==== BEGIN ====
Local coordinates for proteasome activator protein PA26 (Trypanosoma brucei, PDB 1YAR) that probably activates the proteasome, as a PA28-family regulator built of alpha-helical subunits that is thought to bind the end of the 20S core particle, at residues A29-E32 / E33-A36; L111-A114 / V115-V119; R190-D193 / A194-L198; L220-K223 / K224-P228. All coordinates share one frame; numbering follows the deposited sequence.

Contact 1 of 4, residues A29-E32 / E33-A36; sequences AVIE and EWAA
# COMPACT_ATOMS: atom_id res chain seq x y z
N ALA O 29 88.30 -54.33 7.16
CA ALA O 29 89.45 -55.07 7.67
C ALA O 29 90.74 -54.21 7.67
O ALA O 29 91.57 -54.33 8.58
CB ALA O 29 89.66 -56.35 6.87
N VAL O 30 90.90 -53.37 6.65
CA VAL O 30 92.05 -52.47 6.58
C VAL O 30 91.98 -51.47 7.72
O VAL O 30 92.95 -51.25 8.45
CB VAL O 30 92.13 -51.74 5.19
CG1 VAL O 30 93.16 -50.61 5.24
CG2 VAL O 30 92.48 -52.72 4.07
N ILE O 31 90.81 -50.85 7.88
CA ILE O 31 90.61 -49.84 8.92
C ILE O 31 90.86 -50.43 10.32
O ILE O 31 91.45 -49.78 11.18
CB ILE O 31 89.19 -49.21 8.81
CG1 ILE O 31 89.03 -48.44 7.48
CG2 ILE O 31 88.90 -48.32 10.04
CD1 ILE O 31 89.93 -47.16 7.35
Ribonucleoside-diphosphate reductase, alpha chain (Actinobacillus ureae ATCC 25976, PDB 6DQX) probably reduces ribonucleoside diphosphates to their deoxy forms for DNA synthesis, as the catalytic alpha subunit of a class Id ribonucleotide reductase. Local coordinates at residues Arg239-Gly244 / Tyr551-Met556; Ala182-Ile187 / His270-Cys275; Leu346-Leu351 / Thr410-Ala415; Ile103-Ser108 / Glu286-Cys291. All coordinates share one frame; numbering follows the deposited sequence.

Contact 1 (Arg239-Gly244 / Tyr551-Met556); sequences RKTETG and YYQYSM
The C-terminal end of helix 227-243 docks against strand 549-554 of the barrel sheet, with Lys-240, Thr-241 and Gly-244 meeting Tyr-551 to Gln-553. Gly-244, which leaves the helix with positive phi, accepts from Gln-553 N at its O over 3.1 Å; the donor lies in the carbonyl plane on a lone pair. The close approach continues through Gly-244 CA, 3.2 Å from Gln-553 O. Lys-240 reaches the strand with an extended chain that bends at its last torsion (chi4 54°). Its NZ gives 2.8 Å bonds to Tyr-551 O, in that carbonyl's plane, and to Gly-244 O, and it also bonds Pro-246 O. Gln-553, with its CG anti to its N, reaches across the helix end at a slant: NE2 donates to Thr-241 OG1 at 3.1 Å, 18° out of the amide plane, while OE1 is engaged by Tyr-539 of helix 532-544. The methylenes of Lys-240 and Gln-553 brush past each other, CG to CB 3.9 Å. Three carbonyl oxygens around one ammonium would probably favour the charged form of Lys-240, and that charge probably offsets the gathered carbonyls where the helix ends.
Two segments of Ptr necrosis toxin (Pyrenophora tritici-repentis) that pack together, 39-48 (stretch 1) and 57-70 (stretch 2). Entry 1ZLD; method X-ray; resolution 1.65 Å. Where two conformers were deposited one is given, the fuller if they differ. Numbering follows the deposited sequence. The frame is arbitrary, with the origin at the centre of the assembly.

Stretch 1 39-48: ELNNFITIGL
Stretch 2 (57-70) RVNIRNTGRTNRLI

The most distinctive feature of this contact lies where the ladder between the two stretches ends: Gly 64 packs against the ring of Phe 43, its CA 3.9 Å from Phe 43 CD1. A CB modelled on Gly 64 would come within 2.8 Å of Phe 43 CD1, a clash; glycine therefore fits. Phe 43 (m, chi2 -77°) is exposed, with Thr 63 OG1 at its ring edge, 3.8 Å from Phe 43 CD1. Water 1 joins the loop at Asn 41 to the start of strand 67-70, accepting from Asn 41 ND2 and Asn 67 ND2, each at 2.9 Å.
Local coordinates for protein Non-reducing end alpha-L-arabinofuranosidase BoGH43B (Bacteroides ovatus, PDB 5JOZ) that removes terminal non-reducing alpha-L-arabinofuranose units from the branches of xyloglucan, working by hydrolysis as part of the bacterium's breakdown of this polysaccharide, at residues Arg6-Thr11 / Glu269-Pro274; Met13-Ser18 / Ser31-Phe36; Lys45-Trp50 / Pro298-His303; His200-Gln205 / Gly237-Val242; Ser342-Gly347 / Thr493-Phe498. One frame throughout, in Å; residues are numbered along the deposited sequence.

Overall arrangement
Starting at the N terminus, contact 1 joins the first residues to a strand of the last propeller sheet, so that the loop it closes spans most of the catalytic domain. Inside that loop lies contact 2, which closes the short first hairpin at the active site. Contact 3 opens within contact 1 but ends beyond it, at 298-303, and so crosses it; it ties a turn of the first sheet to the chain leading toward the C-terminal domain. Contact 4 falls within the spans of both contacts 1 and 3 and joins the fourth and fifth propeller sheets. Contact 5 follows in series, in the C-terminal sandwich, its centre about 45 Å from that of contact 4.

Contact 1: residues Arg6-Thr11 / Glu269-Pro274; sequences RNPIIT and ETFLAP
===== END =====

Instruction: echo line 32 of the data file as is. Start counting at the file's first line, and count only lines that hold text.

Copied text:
Overall arrangement